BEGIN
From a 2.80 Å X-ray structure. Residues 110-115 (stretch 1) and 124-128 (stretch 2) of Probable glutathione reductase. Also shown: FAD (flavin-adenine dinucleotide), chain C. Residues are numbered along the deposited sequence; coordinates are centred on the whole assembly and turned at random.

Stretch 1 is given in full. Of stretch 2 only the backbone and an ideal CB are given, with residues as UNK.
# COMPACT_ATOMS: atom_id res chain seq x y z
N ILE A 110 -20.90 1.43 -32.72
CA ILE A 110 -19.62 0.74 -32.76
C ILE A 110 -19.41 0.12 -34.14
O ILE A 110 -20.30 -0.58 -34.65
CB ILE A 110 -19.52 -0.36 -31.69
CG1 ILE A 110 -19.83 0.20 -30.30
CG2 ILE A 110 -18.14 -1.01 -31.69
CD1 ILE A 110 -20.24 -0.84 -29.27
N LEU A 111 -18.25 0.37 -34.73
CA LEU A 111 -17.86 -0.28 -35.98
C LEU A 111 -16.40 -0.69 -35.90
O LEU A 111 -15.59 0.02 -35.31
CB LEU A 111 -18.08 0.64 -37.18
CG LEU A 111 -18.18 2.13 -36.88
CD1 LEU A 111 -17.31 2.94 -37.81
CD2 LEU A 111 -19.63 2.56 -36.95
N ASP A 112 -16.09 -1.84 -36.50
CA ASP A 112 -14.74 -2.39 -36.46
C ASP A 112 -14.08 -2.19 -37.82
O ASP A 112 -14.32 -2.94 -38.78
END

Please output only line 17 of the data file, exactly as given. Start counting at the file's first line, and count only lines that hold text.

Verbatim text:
CG LEU A 111 -18.18 2.13 -36.88